Malawi 2016

In February 2016, I had the amazing opportunity to travel to Lilongwe, Malawi in southeast Africa. The women of Malawi, and many other poor areas of the world, have minimal access to maternal healthcare. When these women encounter a situation where they have obstructed labor, most have no access to an emergency cesarean delivery. These women may be in labor for 2 or more days without progress, be in severe pain, and many times the baby dies. Due to the prolonged pressure from the baby’s head in the birth canal, some of the tissue can die and an abnormal connection can develop between the vagina and the bladder. This abnormal connection is called an obstetric fistula, and it leads to continuous incontinence. Because they are always leaking urine, smell badly, and may not have normal sexual function, many of these women become outcasts from their societies and families.

A small group of gynecologists dedicate their time and lives to helping this underserved group of women. Over the years they have developed good techniques for repairing the fistulas and helping the women return to a more normal life. Some of the more severe cases can be very difficult to repair and have a high rate of failure. Dr. Jeffrey Wilkinson is one of these dedicated physicians, and he recognized the need to improve the care for women with the most severe fistulas. He felt that plastic surgery may have some techniques that could help in these difficult situations. I was asked to work with Dr. Wilkinson and his team. My goal was to teach them plastic surgery techniques that help these difficult repairs be more successful and return the patients to more normal function.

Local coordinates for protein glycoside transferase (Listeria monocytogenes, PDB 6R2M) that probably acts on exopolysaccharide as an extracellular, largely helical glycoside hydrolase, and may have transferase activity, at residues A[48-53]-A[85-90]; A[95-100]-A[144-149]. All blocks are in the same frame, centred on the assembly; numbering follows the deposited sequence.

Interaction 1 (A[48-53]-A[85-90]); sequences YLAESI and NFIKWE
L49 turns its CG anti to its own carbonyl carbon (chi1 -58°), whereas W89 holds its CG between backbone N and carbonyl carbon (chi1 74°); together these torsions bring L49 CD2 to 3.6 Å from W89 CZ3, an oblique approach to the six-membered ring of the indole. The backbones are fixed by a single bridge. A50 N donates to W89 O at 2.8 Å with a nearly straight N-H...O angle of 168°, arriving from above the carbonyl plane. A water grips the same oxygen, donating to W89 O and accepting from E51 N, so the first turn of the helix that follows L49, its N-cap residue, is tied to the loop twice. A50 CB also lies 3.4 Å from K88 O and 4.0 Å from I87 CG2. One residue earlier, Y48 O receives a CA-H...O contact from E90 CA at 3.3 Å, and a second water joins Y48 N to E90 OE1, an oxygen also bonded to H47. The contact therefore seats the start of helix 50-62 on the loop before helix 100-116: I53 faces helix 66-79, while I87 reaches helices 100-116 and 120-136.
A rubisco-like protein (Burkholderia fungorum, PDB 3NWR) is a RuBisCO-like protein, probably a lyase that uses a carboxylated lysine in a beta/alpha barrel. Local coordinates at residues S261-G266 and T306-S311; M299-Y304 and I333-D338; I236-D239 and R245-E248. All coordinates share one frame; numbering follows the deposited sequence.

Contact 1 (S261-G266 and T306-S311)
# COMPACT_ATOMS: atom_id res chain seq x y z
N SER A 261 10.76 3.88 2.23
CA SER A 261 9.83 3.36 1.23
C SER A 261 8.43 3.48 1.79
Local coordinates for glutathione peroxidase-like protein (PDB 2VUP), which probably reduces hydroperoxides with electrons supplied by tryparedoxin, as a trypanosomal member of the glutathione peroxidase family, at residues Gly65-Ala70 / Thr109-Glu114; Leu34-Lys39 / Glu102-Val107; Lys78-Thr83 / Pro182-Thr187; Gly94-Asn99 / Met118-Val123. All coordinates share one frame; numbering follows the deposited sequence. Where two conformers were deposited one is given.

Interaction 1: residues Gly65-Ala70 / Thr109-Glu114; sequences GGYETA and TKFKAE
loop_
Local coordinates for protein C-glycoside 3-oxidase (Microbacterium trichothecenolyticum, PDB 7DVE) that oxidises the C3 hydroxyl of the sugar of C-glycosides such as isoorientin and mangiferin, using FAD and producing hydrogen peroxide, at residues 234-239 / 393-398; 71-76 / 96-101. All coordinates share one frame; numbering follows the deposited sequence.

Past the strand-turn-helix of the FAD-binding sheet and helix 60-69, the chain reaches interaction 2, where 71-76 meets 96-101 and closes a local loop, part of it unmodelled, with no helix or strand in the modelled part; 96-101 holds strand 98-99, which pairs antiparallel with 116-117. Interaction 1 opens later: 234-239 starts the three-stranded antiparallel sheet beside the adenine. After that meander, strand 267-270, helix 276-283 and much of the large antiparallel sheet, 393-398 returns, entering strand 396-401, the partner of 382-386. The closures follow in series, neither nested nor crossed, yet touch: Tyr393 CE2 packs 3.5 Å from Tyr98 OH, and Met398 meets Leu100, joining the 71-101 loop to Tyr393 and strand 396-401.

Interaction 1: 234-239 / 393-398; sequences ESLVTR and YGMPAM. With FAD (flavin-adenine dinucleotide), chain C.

In February 2016, I visited and worked with an amazing group of people at the Fistula Care Center in Lilongwe during a week and a half in Malawi. This center is dedicated to improving maternal healthcare in the region and was opened by The Freedom from Fistula Foundation. During my time there, we did numerous operations and I was able to teach several gynecologists about how to do a few reconstructive flaps to move healthy, non-injured tissue into the area and allow the fistula to heal and the patient to regain more normal function. It was an experience that I will always remember. Although I had to return home, this important work is still being carried forward by the surgeons I was able to teach. The women we helped are strong, motivated, and appreciative despite having gone through a horrific personal event and being made an outcast in their society. They deserve only the best care possible. To learn more about these strong, resilient women and the effort to improve maternal healthcare in these areas, visit and consider making a donation.

Another very common problem, and underserved population, in the developing world is people with burn contractures. Due to the lack of fire safety regulations and the lack of access to acute burn treatment, there are millions of people who suffer from burn contractures. If a severe burn is not treated appropriately soon after it occurs, and is allowed to heal on its own, the area can heal with a contracted scar that severely limits mobility. If this involves important areas of movement such as the fingers, knee, shoulder, or neck it can be crippling and disabling. By performing surgery to release the contractures and improve their mobility, patients can return to more normal levels of activity in their work and play. During my trip to Malawi, I encountered a few patients suffering from burn contractures of their fingers and arm. I was able to perform burn contracture release and reconstructive surgeries for them and significantly improve their mobility. I am very privileged to be a plastic surgeon for a living. The least I can do is to give back to those less fortunate. I plan on returning in to Malawi in the near future to continue my efforts.